Give me some aspirin and put me in a dark, silent room. I'm still, yes still, recovering...no not from alcohol, but from overextending my energy into networking my face off at NASPA. Don't get me wrong; I thoroughly enjoyed the experience. It was a source of renewing commitment and passion for student affairs practice. I attended excellent presentations, keynote speakers, and even met up with the head honcho of StudentAffairs.com to collaborate on an exciting project -more on that in the near future.
But let me tell you something, I have never felt so overwhelmed than attending NASPA as an active job seeker. From day one, I was caught between trying to genuinely connect with other attendees and borderline stalking attendees around the conference center in order to peer at their name tags in desperation to discern who I should talk to. On top of it all, every grad student attendee seemed as though they went through TPE and when I introduced myself to others, the first question they asked, "so how was TPE?". I felt so underprepared, insecure, and like I was losing ground on the job hunt.
I eventually forced myself to go outside where I had a come to Jesus moment with myself and I resolved that a) I need to forget about not attending TPE, b) be present with experience, and c) be OK with the efforts I did make no matter what. For the most part, I can say that I am happy I had that resolve and I think I made out alright. As you know, I posted my top 5 tips last week, so to close, I will recap on my successes and otherwise with them:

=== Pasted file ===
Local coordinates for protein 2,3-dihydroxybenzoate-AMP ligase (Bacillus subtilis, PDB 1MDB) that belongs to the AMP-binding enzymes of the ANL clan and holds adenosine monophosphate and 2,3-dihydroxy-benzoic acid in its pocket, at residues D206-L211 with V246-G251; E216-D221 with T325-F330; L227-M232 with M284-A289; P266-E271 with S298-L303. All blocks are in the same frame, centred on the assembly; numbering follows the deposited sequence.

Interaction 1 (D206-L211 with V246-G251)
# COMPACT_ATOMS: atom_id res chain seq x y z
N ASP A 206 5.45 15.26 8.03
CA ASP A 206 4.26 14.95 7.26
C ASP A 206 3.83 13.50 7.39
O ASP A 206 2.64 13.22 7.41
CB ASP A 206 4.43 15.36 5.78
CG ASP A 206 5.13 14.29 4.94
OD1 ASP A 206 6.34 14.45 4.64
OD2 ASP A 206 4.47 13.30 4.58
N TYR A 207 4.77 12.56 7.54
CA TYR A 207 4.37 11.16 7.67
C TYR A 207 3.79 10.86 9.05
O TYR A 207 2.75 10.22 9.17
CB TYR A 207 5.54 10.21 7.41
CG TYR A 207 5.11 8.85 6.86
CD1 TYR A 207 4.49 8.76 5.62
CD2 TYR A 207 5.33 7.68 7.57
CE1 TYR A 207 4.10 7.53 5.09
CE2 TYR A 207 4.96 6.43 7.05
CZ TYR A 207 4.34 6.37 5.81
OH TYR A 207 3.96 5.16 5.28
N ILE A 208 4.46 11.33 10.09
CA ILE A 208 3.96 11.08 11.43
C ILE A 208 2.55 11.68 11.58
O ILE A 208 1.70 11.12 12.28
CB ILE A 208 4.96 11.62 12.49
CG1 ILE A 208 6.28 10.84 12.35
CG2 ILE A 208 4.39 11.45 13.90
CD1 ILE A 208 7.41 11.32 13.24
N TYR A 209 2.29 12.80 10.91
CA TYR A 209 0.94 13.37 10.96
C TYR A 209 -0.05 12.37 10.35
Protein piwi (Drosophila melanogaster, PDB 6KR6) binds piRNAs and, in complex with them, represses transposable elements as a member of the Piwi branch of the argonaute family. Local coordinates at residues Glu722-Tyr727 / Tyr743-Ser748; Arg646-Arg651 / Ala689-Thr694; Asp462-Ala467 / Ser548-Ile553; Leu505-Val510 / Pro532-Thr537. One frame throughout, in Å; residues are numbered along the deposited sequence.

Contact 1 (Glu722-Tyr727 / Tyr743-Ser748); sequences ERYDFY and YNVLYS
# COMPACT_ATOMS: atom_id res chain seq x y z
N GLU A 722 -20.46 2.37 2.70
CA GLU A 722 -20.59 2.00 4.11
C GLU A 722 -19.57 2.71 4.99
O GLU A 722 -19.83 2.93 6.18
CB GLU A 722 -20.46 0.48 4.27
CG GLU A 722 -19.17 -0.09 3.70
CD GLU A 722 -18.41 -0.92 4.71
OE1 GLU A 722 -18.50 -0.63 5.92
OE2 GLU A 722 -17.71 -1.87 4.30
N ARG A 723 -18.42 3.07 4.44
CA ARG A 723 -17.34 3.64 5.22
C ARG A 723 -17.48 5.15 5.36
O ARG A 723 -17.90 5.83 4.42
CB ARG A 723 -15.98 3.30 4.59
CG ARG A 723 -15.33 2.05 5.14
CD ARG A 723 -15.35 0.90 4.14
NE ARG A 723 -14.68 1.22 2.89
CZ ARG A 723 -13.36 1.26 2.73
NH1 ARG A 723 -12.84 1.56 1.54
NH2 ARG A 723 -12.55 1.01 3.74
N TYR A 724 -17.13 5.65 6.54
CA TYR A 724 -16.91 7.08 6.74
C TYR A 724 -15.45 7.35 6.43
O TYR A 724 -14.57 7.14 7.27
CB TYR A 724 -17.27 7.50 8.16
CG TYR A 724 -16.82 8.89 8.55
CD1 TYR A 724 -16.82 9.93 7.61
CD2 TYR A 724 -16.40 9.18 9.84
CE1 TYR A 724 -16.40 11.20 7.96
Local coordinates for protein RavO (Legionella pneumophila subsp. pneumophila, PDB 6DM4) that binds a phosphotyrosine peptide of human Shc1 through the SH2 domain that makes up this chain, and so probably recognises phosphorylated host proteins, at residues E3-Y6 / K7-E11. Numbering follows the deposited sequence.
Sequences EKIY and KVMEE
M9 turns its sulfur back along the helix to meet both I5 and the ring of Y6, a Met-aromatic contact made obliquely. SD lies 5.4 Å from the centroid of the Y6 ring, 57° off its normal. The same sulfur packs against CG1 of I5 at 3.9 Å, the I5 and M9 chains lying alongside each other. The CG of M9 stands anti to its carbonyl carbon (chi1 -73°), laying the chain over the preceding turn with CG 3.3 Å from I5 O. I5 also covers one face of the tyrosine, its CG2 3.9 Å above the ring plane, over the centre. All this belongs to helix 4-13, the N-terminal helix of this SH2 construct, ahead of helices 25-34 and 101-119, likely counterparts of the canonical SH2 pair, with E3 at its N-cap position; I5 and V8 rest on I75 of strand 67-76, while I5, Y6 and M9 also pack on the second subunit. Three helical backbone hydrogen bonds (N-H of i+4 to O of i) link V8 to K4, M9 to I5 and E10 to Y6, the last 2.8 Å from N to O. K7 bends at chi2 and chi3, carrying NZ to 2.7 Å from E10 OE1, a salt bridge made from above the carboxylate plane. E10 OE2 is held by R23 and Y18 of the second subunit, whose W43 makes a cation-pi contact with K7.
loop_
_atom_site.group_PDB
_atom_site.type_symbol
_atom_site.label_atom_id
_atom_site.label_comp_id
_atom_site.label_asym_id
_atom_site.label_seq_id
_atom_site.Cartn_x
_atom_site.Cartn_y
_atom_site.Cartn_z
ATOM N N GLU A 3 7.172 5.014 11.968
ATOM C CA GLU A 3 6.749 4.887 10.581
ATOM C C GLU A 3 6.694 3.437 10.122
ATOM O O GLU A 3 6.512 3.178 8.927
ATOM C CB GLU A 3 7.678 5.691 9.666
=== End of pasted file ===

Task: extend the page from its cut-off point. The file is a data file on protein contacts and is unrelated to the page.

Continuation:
5) Use social media to connect with and compliment the speakers
- I found myself on Twitter a lot especially during some of the larger sessions like Wes Moore and Freeman Hrabowski. While I didn't necessarily receive any direct conversations back with the speakers, I found myself obsessively trying to capture inspiration statements, as well as engaging with other attendees who posted to the hashtag #NASPA14. Prior to NASPA, I was more of a social user, but now I'm hooked to use it for information sourcing and building connections. I plan to continue using it during ACPA next week to build more experience and report back.
- I did not really use other social media except for LinkedIN to connect with contacts after the conference.
- Thankfully I was not a horder of sorts with my attempts to get cards, but because I sparingly focused on giving out mine, I was more engaged with those I spoke with and more apt to ask them for a card so I could personally follow up.
- Being in the mid-atlantic region, the #1 question people ask after your name is "what do you do?". This question typically infuriates me beyond description because it's more often than not used to be reductive and condescending. Therefore, I found myself inquiring about how those I chatted with found themselves getting into student affairs work and share my story with them. This was definitely helpful in many cases, one of my favorites of which was with a gentleman who works with second-year retention, so I got to wax philosophies with him for a while on the importance of retention.
- I'm a natural smiling person (at least that what I like to think), so whether or not this actually made a difference, who's to say?
- Obviously networking was my goal and while I didn't come away with any specific goals to brag about, I learned from this experience that you have to be prepared to talk about your own campus' current issues. I found myself talking to a Vice President for Student Affairs at a reception, and he shared with me about his challenges around creating diversity on a campus that isn't diverse. I then proceeded to mention that I recently worked on a project assessing my own institution's implementation of diversity, and he then said, "so tell me about your findings". I nearly tripped up with my answer because it was a group project, and I could only remember certain details, but I faked it through semi-convincingly. However, I know that in the future, I will be more prepared!